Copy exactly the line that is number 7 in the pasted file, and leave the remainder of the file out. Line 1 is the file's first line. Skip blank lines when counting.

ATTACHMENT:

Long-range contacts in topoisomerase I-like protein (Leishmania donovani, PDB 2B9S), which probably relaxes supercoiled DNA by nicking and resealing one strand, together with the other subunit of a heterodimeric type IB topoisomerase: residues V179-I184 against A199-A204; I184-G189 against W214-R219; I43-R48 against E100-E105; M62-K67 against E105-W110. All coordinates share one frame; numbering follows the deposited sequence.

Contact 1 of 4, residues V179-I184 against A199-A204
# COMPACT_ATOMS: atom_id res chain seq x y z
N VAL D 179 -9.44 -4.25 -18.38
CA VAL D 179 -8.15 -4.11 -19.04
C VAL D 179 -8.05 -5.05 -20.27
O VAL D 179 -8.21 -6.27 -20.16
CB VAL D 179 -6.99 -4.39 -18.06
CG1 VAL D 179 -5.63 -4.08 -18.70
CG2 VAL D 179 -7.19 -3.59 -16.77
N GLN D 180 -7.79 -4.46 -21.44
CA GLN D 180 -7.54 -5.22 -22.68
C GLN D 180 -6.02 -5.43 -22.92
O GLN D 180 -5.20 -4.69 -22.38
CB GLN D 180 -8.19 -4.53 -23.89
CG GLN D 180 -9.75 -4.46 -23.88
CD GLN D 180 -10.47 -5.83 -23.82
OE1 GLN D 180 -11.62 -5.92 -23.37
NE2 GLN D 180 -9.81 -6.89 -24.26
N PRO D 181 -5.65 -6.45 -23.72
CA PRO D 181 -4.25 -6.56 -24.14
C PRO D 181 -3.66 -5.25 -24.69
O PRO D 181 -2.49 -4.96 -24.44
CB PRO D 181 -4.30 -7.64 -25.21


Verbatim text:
O VAL D 179 -8.21 -6.27 -20.16